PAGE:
In the Middle Eastern country of Oman, in the ancient northern town of Nizwa, history comes to life every Friday as an ancient, fascinating form of banking takes place.
It doesn’t involve ATMs or bank accounts, but rather livestock.
Since the Queen of Sheba, not much has changed at the Nizwa cattle market, except perhaps the mode of transportation used to get the livestock to market. Standing in the shadow of the Nizwa Fort, hundreds of cattle traders and buyers surround a circular area. Goats, then cows, are paraded around, and a loud, lively bidding process begins.
The fatter cows and goats are sold for meat and the studly ones for breeding, but most of the livestock is sold for investment.
“I will buy this goat today and then sell it for more next week,” a man called Mahmoud said of his most recent purchase, describing a physical version of what modern day traders call flipping.
Mahmoud’s purchase, an adult long-haired goat with one horn that was chewing on his pant leg, set him back $400 — but he was hoping to get $600 for it within the month.
“Then I will buy more,” he said.
Baby goats with their umbilical cords still attached are snapped up for around 100 rials (at an exchange rate of $3 per rial, that’s expensive). Cows, because they cost more to maintain, are at least six times more.
And high-quality animals can cost more than a car.
Last week a goat sold for the rial equivalent of $6000, my guide Qais said.
“It was a breeder. But most are sold for a few hundred rials, fattened up, and sold again within a few weeks for more money.”
The scene, not unlike at a trading floor in New York City, is chaotic. Buyers and sellers arrive at 5 am and start unloading goats (cows stay on the trucks until ready).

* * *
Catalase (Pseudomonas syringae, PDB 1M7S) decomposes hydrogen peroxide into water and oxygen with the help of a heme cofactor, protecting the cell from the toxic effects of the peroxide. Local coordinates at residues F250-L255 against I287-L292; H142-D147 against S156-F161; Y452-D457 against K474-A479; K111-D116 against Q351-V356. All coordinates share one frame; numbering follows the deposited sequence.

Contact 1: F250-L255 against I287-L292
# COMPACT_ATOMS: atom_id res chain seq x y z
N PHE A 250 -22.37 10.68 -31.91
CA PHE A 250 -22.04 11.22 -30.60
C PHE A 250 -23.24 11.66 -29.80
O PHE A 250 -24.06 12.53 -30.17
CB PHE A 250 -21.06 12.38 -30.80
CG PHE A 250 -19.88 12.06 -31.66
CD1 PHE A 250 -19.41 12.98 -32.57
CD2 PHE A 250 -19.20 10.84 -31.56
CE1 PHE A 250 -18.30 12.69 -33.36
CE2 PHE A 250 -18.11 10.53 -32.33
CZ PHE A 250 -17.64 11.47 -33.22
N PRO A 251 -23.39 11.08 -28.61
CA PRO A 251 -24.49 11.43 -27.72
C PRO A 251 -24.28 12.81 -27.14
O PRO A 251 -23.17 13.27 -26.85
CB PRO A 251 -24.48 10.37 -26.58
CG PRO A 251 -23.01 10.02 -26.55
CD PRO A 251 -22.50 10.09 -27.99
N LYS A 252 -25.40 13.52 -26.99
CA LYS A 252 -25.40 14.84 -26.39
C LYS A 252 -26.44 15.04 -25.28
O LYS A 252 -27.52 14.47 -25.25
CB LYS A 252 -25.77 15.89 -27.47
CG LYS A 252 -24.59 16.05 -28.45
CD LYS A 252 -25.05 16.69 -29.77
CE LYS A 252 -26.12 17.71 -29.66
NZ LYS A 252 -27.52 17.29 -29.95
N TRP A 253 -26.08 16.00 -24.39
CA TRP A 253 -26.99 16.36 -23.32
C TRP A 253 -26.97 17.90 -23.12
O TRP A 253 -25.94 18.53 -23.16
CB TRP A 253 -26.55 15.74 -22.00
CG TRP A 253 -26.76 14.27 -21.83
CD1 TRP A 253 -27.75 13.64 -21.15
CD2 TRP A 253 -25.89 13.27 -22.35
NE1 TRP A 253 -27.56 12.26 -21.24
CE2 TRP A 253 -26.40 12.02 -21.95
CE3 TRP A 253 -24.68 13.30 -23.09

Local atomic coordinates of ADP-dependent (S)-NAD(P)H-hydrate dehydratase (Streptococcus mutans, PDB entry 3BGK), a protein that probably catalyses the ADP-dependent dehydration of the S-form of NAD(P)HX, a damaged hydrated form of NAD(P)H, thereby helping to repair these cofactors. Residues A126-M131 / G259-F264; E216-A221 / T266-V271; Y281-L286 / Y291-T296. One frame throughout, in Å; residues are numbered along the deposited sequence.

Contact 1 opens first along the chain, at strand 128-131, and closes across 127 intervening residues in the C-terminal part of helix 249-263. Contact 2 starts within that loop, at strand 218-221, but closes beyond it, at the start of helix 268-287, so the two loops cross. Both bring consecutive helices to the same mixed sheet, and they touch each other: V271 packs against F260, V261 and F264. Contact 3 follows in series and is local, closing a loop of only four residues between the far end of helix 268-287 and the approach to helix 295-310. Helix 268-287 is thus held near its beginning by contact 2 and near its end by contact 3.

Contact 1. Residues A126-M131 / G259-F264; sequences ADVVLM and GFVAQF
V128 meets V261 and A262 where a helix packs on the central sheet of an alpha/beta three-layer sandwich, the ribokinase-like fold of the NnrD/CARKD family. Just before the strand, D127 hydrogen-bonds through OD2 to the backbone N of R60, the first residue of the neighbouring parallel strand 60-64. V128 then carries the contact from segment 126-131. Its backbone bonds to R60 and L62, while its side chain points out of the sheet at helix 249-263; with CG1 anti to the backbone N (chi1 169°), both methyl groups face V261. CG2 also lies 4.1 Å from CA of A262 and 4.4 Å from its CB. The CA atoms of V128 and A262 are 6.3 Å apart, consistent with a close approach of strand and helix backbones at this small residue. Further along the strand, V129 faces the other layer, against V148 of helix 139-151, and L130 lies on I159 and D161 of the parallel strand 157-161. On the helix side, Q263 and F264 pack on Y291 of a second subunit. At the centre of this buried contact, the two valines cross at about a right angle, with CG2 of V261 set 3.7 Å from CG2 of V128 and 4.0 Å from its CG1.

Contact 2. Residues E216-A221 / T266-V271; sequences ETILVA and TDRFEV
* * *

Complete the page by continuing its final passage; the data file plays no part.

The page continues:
The crowd will gather at the circular plaza outside of the Nizwa, and around 6 or 7 am the auction begins. Bedouin women in full veils and masks are there to help their husbands, but they are not allowed to bid or actually pay — all financial transactions must be done by the men.
Some deals are done outside the bidding circle, but most happen like this: An auctioneer will drag a few unwilling animals around the plaza; interested buyers will come forward and grope the animals, checking their genitals, eyes, ears, and fat; a price will be named; the auctioneer walks off trying to find a higher price and if none is found, he will find the highest bidder and exchange the goat or cow for cash.
It doesn’t get truly chaotic until the cows are paraded around. The cows have horns and goring is always a possibility. I saw several people get trampled.
“Only wealthy people can afford cows,” Qais told me. “They eat so much and are very expensive to maintain.”
The entire market is cleared out by 10, and the crowd disperses, all with their valuables — only to return the next week to resume trading.
Thank you to Mountain Travel Sobek for arranging the trip.
This article originally appeared on Yahoo Travel